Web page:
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February 15, 1985

Diagnosis of Meralgia Paresthetica

Author Affiliations

Community-General Hospital Syracuse, NY

JAMA. 1985;253(7):976. doi:10.1001/jama.1985.03350310058008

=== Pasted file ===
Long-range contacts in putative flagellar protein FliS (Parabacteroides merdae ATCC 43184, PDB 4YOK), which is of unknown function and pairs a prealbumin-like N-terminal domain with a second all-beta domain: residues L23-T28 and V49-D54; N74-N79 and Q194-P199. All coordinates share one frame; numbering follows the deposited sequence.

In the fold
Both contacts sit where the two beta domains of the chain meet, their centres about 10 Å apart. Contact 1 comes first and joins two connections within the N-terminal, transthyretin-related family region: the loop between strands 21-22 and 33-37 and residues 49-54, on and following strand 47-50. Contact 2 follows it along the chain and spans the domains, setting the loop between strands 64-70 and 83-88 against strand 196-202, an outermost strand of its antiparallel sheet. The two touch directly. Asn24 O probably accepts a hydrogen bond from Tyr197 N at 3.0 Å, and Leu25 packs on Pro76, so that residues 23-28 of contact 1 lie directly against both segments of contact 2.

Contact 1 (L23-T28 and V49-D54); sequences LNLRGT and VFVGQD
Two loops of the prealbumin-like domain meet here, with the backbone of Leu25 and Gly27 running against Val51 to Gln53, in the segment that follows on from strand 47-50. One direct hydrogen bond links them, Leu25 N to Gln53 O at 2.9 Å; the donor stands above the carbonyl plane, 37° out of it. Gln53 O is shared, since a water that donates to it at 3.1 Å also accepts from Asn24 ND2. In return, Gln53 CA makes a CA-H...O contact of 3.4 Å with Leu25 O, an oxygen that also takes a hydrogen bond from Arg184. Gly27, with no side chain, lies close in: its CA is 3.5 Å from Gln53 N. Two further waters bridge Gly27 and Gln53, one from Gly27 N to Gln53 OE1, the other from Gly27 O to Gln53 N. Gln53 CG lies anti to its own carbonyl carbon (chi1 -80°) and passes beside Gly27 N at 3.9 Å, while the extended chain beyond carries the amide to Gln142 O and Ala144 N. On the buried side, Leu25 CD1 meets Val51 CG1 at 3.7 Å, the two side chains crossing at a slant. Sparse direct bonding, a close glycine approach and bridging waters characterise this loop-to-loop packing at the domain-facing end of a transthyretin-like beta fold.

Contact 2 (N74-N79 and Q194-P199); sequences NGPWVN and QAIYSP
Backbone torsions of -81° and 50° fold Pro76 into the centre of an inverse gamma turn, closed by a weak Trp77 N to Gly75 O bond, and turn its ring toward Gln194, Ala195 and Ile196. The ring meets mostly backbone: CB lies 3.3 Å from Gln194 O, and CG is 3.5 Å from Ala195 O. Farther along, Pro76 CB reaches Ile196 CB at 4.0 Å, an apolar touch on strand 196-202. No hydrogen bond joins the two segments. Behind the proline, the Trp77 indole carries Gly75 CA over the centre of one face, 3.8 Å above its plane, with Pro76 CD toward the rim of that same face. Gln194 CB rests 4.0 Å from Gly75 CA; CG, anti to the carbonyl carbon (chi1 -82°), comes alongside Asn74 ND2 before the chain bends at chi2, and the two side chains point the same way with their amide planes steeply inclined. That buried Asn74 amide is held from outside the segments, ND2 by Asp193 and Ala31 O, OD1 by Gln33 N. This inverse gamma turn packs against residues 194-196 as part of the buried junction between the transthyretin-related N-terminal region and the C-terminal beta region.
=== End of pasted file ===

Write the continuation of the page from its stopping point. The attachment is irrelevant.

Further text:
To the Editor.—  Meralgia paresthetica (MP) is a disorder of the lateral femoral cutaneous nerve, the sensory nerve of the anterolateral aspect of the thigh. The symptoms are intermittent numbness, tingling, pain, and/or a burning sensation, often worse when standing or walking.Diagnosis utilizing contact chromothermography was recently reported in a case of MP.1 My experience with this technique in 14 such cases yielded the following results in the affected region: six were isothermic (temperature equal to that of surrounding skin and of the opposite thigh), five were hypothermic (cool), and three were hyperthermic (warm). There was no correlation with either duration of symptoms or intensity of sensory impairment.Forty-six years ago, Dr Woltman and I2 reported that "appreciation of touch, pain and temperature was diminished in 68 per cent of 150 cases." Since then, in about 200 cases of MP, I have usually found the following sensory